18 Easy Ways to Save Money on a Tight Budget

Here are the most effective and simple tips and ways to save money on a tight budget.

It’s Friday night, and all your friends are going out to dinner, but once again, you’ve had to decline because rent is due soon, or because payday isn’t until next week. Whatever your reasons, it’s indisputable that being on a tight budget can be a real burden on your life. Living on a low income or trying to get by paycheck to paycheck can make you feel like you’ll never get ahead, but with a few tweaks to your spending habits and financial attitude, you could not only be making ends meet, but also saving as well. Here are 18 ways for you to start saving some money even when you’re on a tight budget.

  1. Create a Savings Goal - Are you looking to go on vacation next summer, pay off your credit card debt, or set aside an emergency fund? Decide how much you need to save, and then start doing it, even if it’s just a few dollars here and there. Whatever you’re saving for, you’ll find that you have more energy and motivation to put aside money when you have a specific goal in mind. Don’t be afraid to use visual aids, either, like spreadsheets, graphs, or apps like Mint or Qapital. The more you can see your goal, and track your progress, the easier it will be to save.
  2. Track Your Expenses, and Create a Budget - Using an app like Mint, Spendee, or YNAB (You Need a Budget), or even a simple spreadsheet or notebook, keep track of your spending for at least a month. Record every penny you spend on rent, bills, groceries, coffee, going out, and shopping, and at the end of the month, look at your totals and decide where you can afford to trim them down. Create categories of spending and set budgets for each one, and then use the apps or your other chosen tracking method to help you stick to those budgets.
  3. Shop Smarter - Keep an eye on your fridge this week. Are you throwing away wilted vegetables or moldy leftovers? If so, you’re probably buying too much food when you shop. Before your next trip to the grocery store, sit down and plan out what you want to eat that week. Look at blogs and foodie Instagram accounts for inspiration if you have trouble coming up with ideas, and make a detailed list of what you’re going to buy. Meal planning and shopping with a list will help you eliminate impulse spending, and will cut back on the amount of food (and money!) that you waste as a result. You should also make sure never to shop while hungry, and keep an eye on prices where you shop, which could mean shopping seasonal for the best deals on produce, or even making the rounds at a few local supermarkets to take advantage of the best unit prices on the items you need. Apps like Ibotta, which offer rebates on grocery store items, can help you get some cash back on some of the items you buy, but only if you stick to your list and don’t fall prey to more impulse spending.
  4. Freeze Your Credit Cards - When you’re on a tight budget, credit cards and the “I’ll pay it off later” mentality can feel like a blessing, but what you’re actually doing is potentially creating a vicious monthly cycle of financial distress when it comes time to pay that bill. Your Visa or Mastercard might help you out of a bind before your next paycheck comes in, but unless you’re capable of paying off the full balance each month, it’s not helping you in the long run. If you find that you’re treating your credit cards as free money, and those bills are slowly piling up, it might be time to put a literal freeze on your credit spending. Freeze about an inch of water in a small container, and place your credit cards on top. Then add more water and put it back in the freezer. Your cards will be safe, out of sight, and accessible if you really need them, but not without a long thawing period first, which is sometimes all it takes to make you decide whether you really need to use them.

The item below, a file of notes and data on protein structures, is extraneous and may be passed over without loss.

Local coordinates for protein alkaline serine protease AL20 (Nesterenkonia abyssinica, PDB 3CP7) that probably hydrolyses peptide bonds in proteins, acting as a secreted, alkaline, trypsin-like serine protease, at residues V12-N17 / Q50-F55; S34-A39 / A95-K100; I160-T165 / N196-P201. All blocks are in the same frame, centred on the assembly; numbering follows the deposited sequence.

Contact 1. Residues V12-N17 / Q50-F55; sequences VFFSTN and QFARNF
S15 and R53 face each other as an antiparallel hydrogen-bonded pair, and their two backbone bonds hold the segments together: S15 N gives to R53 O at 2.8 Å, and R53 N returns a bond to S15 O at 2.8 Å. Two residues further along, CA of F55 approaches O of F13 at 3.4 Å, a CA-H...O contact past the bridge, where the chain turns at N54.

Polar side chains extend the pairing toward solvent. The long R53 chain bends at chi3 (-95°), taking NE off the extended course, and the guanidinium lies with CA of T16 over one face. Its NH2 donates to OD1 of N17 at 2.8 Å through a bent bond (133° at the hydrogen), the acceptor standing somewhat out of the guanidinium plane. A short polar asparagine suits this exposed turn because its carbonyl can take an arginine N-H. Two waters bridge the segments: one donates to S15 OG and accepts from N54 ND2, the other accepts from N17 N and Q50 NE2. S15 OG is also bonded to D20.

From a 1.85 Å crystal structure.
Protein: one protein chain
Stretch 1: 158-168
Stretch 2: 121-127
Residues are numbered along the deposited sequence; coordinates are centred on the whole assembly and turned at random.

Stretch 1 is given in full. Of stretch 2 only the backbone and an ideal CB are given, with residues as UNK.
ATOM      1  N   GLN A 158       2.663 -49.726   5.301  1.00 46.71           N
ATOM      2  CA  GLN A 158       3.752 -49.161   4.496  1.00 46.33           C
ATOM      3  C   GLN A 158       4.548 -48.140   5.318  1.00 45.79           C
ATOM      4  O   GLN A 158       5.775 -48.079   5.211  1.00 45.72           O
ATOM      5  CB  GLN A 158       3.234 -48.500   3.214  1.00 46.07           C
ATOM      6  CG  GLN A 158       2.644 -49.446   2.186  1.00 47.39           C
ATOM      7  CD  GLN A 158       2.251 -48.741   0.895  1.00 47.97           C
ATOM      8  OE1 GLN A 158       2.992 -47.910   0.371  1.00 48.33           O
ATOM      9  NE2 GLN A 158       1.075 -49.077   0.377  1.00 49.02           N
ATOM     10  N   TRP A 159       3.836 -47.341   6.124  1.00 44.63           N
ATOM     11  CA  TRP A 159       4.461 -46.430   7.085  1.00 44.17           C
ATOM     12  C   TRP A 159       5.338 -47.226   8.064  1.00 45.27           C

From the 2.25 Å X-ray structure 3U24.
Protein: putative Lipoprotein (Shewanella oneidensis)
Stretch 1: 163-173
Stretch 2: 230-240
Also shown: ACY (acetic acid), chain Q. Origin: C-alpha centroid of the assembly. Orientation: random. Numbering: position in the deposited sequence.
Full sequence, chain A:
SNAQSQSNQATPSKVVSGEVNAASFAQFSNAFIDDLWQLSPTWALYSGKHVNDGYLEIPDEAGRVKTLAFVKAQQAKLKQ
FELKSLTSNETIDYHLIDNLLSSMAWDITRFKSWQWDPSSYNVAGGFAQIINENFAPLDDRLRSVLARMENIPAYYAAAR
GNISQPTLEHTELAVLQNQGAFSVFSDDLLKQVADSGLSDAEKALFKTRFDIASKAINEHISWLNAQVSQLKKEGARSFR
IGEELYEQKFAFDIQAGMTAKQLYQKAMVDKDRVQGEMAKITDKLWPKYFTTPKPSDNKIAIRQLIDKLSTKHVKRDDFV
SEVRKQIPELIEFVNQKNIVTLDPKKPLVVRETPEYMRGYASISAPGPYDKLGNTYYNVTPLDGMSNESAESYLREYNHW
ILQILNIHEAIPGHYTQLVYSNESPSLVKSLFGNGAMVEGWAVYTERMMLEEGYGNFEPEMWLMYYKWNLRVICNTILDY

5. Entertain at Home Instead of Going Out - Buying a pint of craft beer at a bar can sometimes cost the same as buying a six pack of that same beer at the store, and a few appetizers and an entree at a restaurant can quickly add up to be more than your weekly grocery bill. Circumvent these costs by inviting your friends over to your place for a potluck-style dinner, or grab a bottle of tequila from the liquor store for margarita night instead of going out to the bars. You can rotate hosting and share costs among your friends for social outings that are just as much fun for a fraction of the price.
  6. Shop Around for Utilities - Just because you’ve been using the same insurance provider for years doesn’t mean you owe them your loyalty. Search for quotes and promotions on auto and home insurance, internet, phone service, cable or satellite tv, and other utilities to see if you could be paying less. Sometimes if you call the company you use now and tell them you’re thinking of switching to another provider, they might even be able to lower your bill for you. You can also get creative with some of your bills, like for television: consider canceling your cable package and relying solely on your Netflix, Amazon Prime, or Hulu accounts to get your tv fix. If you have a roommate or live with others, you can split the costs of these streaming services, but even if you don’t, it could end up being a lot cheaper than what you’re paying now.
  7. Save Your Pennies - Find a big jar, box, or other container. At the end of each day or week, empty out your wallet, and drop any loose change into the jar. Saving in such small increments rarely feels like a sacrifice, but that change will add up faster than you think. For even more results, commit to putting all your $1 or $5 bills into the jar at the end of each day or week. You’ll barely notice that it’s gone, but after months of saving when you finally break into that stash, you’ll be amazed at how much you’ve saved. If you don’t use cash that often, there are several apps on the market that will do this for you. Digit connects to your checking account and saves a small amount of money for you every few days in little increments like $3.12, or $1.58. The money goes into an FDIC savings account that you can withdraw from at any time. Qapital is a similar app which rounds up your purchases to the nearest dollar, and saving those spare cents for you. Acorns does the same thing as Qapital, but instead of putting the money into a savings account, it invests your money so that it has the potential to grow.